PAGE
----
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New Jersey Obituaries - 1900 - Mrs. James Strethie


   

A Dog’s Second Victim

Mrs. James Strethie Dies Of Hydrophobia

Her Son, Who Was Bitten by the Same Dog Which Bit Her, Died Three Weeks Ago-Mrs. Strethie Died on Saturday

The hydrophobia case at the Highlands resulting from bites from a mad dog belonging to Robert Hartshorne has claimed another victim, the second one being Mrs. James Strethie, mother of the boy who died from that disease three weeks ago. Mrs. Strethie’s death occurred on Saturday night. It was attended by all the symptoms that developed in the case of her son, but was accompanied by more violent spasms and correspondingly greater suffering.

Mrs. Strethie was taken sick on Monday of last week, the development and progress of the disease in her case being the same as in the case of her son. The boy first complained of pains in the arm. Pains in the arm were the first symptoms in Mrs. Strethie’s case. From the moment that she felt these pains on Monday she was convinced that she had to die and she was resigned to her fate. Everything possible was done for her. Dr. Kimball of Seabright, who since the boy’s death had been administering the Pasteur treatment to the other members of the Strethie family who were bitten, was the attending physician. Two daughters, who are nurses in a Philadelphia hospital, came home to care for their mother. Excepting when in a spasm she was entirely rational, and she possessed her usual strength of body. Twenty minutes before the spasm occurred in which she died she was walking about the house. Her spasms were very violent and were attended with great suffering. She was sick six days, a day longer than her son.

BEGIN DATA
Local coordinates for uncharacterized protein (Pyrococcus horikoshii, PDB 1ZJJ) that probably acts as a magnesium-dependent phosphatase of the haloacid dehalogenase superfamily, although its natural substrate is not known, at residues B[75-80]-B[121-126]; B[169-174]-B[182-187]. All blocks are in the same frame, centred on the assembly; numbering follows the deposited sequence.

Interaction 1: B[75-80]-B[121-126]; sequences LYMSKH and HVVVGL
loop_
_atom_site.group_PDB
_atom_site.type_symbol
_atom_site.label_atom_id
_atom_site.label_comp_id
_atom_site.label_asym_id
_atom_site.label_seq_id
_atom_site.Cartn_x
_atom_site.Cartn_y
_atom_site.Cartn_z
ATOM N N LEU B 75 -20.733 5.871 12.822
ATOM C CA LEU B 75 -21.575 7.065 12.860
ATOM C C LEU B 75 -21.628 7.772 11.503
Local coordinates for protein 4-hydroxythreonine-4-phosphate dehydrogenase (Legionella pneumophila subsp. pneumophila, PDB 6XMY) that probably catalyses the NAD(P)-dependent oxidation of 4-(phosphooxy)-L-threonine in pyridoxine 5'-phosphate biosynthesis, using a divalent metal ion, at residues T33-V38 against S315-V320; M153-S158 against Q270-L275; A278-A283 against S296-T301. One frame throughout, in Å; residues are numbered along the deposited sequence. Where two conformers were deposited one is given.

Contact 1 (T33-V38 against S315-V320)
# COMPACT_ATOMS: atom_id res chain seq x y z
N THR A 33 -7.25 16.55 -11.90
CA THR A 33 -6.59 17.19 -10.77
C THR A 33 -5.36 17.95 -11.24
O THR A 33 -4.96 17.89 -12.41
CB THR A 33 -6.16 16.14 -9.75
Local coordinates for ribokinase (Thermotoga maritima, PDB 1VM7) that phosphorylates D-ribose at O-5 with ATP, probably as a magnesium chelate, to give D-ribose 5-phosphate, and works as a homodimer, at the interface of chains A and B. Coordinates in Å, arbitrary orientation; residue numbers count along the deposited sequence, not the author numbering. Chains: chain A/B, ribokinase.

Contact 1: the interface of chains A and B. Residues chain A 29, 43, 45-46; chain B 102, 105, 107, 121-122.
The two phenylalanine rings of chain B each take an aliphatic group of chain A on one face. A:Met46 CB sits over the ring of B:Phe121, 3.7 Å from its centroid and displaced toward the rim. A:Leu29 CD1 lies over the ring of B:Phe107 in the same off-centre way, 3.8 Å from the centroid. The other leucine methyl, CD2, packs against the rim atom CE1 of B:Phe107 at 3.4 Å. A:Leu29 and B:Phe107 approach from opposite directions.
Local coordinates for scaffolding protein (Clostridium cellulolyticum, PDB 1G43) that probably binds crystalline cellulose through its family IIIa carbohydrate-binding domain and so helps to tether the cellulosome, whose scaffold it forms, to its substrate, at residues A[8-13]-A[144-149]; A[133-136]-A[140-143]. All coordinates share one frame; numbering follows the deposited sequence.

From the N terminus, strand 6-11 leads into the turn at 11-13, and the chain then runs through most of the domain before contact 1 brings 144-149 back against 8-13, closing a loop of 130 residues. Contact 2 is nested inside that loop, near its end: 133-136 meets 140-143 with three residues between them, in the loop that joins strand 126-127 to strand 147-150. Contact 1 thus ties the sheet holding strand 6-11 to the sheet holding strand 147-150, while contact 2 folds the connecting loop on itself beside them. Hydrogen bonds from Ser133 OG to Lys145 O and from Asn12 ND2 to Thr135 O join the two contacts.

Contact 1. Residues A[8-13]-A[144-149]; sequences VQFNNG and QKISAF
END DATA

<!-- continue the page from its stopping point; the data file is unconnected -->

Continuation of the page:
Mrs. Strethie was 55 years old. A husband and four children survive her. Her husband has charge of Robert Hartshorne’s farm at the Highlands. The funeral was held at the house yesterday and the body was buried in All Saints’ cemetery at Locust Point. Her grave is alongside that of her son.

Seven other persons were bitten by the same dog that bit Mrs. Strethie and her son. Two of these are daughters of Mrs. Strethie, who live at home. The others are Lewis Hower and William Card of Navesink and three workmen who left the Strethie place soon after they were bitten. All were bitten on the fingers while playing with the dog and the two that have died were bitten no worse than the others. All the others have taken the Pasteur treatment. Mrs. Strethie also took the treatment and the last injection of the serum was given her the Sunday before she was taken sick. The alarm that was felt after the boy’s death by those bitten by the dog has been increased by the death of Mrs. Strethie.

Source: Red Bank Register, Wednesday, August 22, 1900


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